Almost Half Of Tory Candidates Avoid Obvious Party Branding In Online Campaign Ads

New research suggests parliamentary hopefuls want to play down their links to the Conservatives.
Rishi Sunak's campaign has lurched from disaster to disaster.
Rishi Sunak's campaign has lurched from disaster to disaster.
Leon Neal via Getty Images

Almost half of Conservative candidates seem to downplay their connections to the main Tory party in their campaign adverts, new research has found.

Sky’s Online Campaign Team worked with the digital ad monitor, Who Targets Me, and looked at the branding on 521 political adverts from Labour and Conservative hopefuls published Facebook and instagram.

Between May 1 and June 12, the research found 53% of the Conservative ads were branded with the party’s official logos and colours.

But, 32% were only partly branded – and 15% were completely unbranded.

The findings noted that almost three-quarters of those who had partial branding only mentioned the Tories in the funding disclosure section, where it is obligatory,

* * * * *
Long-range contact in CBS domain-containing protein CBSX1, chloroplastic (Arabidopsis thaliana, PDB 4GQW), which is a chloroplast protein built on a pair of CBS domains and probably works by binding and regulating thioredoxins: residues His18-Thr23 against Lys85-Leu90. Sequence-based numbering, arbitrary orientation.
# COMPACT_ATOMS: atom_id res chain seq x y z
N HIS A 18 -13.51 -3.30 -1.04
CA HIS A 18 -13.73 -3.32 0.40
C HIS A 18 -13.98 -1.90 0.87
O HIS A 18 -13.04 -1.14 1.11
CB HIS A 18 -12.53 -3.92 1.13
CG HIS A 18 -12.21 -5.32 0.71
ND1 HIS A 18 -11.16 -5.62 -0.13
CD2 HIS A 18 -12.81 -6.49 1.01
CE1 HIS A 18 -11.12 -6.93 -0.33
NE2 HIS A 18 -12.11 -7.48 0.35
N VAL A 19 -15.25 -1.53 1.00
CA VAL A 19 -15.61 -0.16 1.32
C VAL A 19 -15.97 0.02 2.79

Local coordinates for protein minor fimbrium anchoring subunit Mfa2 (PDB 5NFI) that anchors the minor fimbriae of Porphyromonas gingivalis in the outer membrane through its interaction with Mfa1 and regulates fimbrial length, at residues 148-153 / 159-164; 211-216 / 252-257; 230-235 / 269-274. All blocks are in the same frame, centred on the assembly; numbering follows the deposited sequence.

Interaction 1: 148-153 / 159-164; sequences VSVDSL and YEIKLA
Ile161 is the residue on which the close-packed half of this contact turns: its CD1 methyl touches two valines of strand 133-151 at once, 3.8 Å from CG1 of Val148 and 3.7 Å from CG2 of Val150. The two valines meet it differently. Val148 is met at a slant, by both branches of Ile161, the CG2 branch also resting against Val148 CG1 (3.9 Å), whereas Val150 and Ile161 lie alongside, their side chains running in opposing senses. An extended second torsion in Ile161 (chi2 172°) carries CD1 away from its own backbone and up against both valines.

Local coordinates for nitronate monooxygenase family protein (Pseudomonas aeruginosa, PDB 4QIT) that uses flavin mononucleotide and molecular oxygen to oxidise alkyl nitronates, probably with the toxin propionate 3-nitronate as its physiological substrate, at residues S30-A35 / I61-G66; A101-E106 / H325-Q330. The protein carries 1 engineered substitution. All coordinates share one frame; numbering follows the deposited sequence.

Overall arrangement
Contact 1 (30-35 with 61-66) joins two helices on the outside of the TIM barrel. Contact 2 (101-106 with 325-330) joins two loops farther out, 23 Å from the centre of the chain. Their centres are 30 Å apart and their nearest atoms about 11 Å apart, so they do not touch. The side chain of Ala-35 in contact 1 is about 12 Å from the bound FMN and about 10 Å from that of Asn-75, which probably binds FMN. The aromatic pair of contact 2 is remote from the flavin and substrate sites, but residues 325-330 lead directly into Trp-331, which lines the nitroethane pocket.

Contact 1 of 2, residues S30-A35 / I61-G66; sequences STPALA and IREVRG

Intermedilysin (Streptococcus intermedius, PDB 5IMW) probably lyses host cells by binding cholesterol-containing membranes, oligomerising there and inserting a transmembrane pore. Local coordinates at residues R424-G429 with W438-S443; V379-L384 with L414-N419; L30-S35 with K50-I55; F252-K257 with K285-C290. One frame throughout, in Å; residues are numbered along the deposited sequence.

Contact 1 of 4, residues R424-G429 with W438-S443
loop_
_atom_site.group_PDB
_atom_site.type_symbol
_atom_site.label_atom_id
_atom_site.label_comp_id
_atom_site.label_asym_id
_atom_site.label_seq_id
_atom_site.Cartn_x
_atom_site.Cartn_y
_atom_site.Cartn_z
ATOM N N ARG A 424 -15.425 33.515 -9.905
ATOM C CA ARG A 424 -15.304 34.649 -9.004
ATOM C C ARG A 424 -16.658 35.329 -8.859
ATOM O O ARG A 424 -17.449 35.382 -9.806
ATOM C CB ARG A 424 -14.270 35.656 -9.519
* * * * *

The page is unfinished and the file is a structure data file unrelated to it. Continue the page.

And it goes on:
But, these adverts did not name the Conservative party anywhere else, and carry the blue party colours.

Even defence secretary Grant Shapps, veterans’ minister Johnny Mercer and former Tory leader Sir Iain Duncan Smith, appeared to have avoided obviously revealing their party in their ad.

In comparison, 90% of Labour candidates had the party’s branding included in their promotional content; 8% were partly branded and just 2% were unbranded.

And, out of those who had partly branded adverts, all mentioned Labour in the written text and in the funding disclosure.

The researchers noticed a similar pattern for physical leaflets, too, where some candidates tried to avoid mentioning they were standing on a Conservative platform.

This distancing tactic was also used by Tory mayors, Ben Houchen and Andy Street, earlier this year when they were trying to be re-elected in May.

Houchen returned to office by Street lost to Labour candidate Richard Parker.

Tory candidate Andrea Jenkyns – a former minister – went for a more extreme approach and included a photo of herself with the leader of a different party, Reform’s Nigel Farage, in her leaflet.

Another candidate, Neil Mahapatra, also admitted in his election address that the Tory Party “has disappointed” the public since 2019, adding: “I am so very sorry.”

Meanwhile, former Tory MP Lucy Allan – who is not standing for re-election – endorsed a Reform candidate to replace her earlier this month, and was quickly suspended from the party.

It comes as the Tories have slipped down past Reform in a recent YouGov poll, supposedly falling to third place among voters.


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